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Rishi Sunak calls on Joe Biden to sign up to global tax targeting the mega profits of tech giants


Rishi Sunak calls on Joe Biden to sign up to global tax targeting the mega profits of tech giants such as Facebook and Google

  • Chancellor urges President Biden’s administration to conclude negotiations over the new tax in time for next month’s G7 summit in Cornwall
  • Comes after years of criticism about way tech companies have channelled profits through tax havens to minimise amount they pay on their vast revenues
  • Biden administration has indicated it is prepared to drop its opposition to ‘tech tax’ in return for agreement to introduce new minimum level of corporation tax around world – expected to be set at 15%

Rishi Sunak today calls on the US Government to sign up to a groundbreaking new global tax targeting the super-profits of tech giants such as Google and Facebook.

In an exclusive interview with The Mail on Sunday, the Chancellor urges President Biden’s administration to conclude negotiations over the new tax – which would bring in billions of pounds in extra revenue – in time for next month’s G7 summit in Cornwall.

It comes after years of criticism about the way technology companies have channelled profits through tax havens to minimise the amount they pay on their vast revenues.

The Biden administration has indicated that it is prepared to drop its opposition to the ‘tech tax’ in return for an agreement to introduce a new minimum level of corporation tax around the world. That is expected to be set at 15 per cent.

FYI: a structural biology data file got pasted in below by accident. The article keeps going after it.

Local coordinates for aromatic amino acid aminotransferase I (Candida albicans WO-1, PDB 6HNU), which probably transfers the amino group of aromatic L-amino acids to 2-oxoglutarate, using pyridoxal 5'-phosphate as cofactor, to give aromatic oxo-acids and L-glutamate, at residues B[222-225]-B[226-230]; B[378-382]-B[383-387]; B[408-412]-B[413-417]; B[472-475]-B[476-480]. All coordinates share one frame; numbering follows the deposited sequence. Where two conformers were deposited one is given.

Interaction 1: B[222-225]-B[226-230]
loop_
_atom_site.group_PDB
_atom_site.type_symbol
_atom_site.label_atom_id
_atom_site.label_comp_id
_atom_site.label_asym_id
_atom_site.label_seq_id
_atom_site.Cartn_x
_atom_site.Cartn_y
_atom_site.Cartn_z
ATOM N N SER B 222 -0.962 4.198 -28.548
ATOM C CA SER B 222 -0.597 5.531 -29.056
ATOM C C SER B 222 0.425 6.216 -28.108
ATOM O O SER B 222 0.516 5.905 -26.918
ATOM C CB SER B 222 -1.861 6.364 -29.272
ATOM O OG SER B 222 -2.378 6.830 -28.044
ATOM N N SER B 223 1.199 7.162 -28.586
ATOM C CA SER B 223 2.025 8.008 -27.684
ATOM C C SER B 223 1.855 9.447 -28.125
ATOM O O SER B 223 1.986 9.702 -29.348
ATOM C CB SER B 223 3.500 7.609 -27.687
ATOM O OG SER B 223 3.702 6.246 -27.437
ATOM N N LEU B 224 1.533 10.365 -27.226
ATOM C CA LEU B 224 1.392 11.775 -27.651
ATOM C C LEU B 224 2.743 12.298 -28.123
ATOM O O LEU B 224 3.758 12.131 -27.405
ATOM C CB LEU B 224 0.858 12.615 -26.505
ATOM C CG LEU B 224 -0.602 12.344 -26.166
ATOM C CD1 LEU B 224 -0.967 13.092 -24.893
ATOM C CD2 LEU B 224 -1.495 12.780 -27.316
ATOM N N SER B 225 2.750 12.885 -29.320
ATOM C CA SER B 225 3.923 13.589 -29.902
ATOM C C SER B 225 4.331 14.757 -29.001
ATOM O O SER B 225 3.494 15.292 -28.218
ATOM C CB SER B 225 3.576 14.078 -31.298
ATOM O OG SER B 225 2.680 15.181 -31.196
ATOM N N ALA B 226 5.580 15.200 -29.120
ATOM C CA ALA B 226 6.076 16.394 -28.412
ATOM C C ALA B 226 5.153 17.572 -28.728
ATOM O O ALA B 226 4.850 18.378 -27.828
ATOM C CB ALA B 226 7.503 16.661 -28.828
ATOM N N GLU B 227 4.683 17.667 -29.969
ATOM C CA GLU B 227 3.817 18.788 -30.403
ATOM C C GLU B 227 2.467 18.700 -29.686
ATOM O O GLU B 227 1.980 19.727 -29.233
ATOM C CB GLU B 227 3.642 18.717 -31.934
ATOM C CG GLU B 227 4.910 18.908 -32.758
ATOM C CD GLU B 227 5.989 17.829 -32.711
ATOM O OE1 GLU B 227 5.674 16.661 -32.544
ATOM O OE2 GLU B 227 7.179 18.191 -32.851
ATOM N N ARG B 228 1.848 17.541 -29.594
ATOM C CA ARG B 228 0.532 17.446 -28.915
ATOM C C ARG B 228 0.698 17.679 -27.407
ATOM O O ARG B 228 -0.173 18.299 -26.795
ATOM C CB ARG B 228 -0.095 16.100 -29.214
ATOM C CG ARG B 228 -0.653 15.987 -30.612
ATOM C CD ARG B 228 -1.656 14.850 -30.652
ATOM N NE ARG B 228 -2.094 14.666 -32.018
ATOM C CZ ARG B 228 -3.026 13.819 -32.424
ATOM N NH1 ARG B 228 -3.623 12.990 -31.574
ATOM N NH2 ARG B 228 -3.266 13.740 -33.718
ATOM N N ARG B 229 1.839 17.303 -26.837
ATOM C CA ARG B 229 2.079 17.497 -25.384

Rishi Sunak today calls on the US Government to sign up to a groundbreaking new global tax targeting the super-profits of tech giants such as Google and Facebook. In an exclusive interview with The Mail on Sunday, the Chancellor urges President Biden’s administration to conclude negotiations over the new tax – which would bring in billions of pounds in extra revenue – in time for next month’s G7 summit in Cornwall

It comes after years of criticism about the way technology companies have channelled profits through tax havens to minimise the amount they pay on their vast revenues

It comes after years of criticism about the way technology companies have channelled profits through tax havens to minimise the amount they pay on their vast revenues

Mr Sunak says the tech tax – which will be determined by the profit margins enjoyed by the world’s biggest companies – is necessary because ‘the global tax system isn’t working’.

He adds: ‘The right companies aren’t paying the right tax in the right places.

‘That’s not fair and that’s something that I want to fix.’

The G7’s foreign ministers will meet in London at the end of this week to discuss the proposed deal, ahead of the leaders’ summit a week later.

Calling on the US to sign up, Mr Sunak says: ‘We understand why an agreement on global corporation tax is important for our American friends. We need them to understand why fair taxation of tech companies is important to us.